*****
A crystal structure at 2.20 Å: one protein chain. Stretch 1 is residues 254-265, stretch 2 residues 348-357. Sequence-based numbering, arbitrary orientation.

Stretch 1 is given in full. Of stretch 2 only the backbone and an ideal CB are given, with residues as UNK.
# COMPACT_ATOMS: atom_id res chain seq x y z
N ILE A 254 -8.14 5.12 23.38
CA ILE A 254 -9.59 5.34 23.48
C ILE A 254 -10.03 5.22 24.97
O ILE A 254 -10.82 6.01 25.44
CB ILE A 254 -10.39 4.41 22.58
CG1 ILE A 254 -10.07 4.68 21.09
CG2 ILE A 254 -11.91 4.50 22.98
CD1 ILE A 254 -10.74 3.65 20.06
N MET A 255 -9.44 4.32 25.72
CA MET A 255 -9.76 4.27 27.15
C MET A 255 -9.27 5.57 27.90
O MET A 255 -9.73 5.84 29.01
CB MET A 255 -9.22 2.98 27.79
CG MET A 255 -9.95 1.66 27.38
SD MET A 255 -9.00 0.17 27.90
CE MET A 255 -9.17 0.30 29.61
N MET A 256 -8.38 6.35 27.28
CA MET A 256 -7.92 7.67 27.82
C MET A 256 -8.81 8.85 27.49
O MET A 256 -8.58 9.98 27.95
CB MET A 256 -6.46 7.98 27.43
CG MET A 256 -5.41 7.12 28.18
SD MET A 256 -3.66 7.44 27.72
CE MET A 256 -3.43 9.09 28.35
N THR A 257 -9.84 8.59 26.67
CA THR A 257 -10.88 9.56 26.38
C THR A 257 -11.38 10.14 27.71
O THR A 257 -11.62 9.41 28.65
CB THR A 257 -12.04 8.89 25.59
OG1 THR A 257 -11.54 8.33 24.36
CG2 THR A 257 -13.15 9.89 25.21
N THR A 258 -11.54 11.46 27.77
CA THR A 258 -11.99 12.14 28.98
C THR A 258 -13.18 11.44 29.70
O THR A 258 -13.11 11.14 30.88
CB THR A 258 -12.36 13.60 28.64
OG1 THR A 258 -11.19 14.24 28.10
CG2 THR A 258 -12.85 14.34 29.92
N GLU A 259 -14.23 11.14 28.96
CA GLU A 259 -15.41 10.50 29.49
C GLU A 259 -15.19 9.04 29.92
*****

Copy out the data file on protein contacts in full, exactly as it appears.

A crystal structure at 2.20 Å: one protein chain. Stretch 1 is residues 254-265, stretch 2 residues 348-357. Sequence-based numbering, arbitrary orientation.

Stretch 1 is given in full. Of stretch 2 only the backbone and an ideal CB are given, with residues as UNK.
# COMPACT_ATOMS: atom_id res chain seq x y z
N ILE A 254 -8.14 5.12 23.38
CA ILE A 254 -9.59 5.34 23.48
C ILE A 254 -10.03 5.22 24.97
O ILE A 254 -10.82 6.01 25.44
CB ILE A 254 -10.39 4.41 22.58
CG1 ILE A 254 -10.07 4.68 21.09
CG2 ILE A 254 -11.91 4.50 22.98
CD1 ILE A 254 -10.74 3.65 20.06
N MET A 255 -9.44 4.32 25.72
CA MET A 255 -9.76 4.27 27.15
C MET A 255 -9.27 5.57 27.90
O MET A 255 -9.73 5.84 29.01
CB MET A 255 -9.22 2.98 27.79
CG MET A 255 -9.95 1.66 27.38
SD MET A 255 -9.00 0.17 27.90
CE MET A 255 -9.17 0.30 29.61
N MET A 256 -8.38 6.35 27.28
CA MET A 256 -7.92 7.67 27.82
C MET A 256 -8.81 8.85 27.49
O MET A 256 -8.58 9.98 27.95
CB MET A 256 -6.46 7.98 27.43
CG MET A 256 -5.41 7.12 28.18
SD MET A 256 -3.66 7.44 27.72
CE MET A 256 -3.43 9.09 28.35
N THR A 257 -9.84 8.59 26.67
CA THR A 257 -10.88 9.56 26.38
C THR A 257 -11.38 10.14 27.71
O THR A 257 -11.62 9.41 28.65
CB THR A 257 -12.04 8.89 25.59
OG1 THR A 257 -11.54 8.33 24.36
CG2 THR A 257 -13.15 9.89 25.21
N THR A 258 -11.54 11.46 27.77
CA THR A 258 -11.99 12.14 28.98
C THR A 258 -13.18 11.44 29.70
O THR A 258 -13.11 11.14 30.88
CB THR A 258 -12.36 13.60 28.64
OG1 THR A 258 -11.19 14.24 28.10
CG2 THR A 258 -12.85 14.34 29.92
N GLU A 259 -14.23 11.14 28.96
CA GLU A 259 -15.41 10.50 29.49
C GLU A 259 -15.19 9.04 29.92